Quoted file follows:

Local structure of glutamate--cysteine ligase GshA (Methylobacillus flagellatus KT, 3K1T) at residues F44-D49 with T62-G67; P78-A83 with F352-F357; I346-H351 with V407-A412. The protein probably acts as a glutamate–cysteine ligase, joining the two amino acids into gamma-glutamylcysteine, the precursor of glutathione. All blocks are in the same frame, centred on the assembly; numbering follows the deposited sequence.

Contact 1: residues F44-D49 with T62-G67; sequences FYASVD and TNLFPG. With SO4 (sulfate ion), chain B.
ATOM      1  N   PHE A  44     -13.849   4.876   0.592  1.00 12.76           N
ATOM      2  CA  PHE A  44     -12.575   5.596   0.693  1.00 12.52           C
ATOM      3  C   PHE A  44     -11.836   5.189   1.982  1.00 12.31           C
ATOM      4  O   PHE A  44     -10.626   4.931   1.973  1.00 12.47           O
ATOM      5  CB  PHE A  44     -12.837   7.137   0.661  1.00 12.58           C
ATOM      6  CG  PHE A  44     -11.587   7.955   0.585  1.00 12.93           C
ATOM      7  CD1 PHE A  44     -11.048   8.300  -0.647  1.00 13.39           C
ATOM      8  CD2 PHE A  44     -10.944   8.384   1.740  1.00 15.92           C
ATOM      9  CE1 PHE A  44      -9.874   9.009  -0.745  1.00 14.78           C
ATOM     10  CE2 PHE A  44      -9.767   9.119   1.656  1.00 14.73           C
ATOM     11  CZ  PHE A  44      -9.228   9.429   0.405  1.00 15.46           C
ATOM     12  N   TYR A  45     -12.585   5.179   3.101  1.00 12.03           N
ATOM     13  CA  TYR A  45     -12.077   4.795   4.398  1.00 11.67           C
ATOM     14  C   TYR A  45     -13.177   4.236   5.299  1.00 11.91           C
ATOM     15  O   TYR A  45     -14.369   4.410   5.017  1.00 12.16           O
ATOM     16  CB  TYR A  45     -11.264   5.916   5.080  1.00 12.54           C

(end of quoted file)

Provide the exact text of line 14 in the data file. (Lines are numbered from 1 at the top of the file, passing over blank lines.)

ATOM     12  N   TYR A  45     -12.585   5.179   3.101  1.00 12.03           N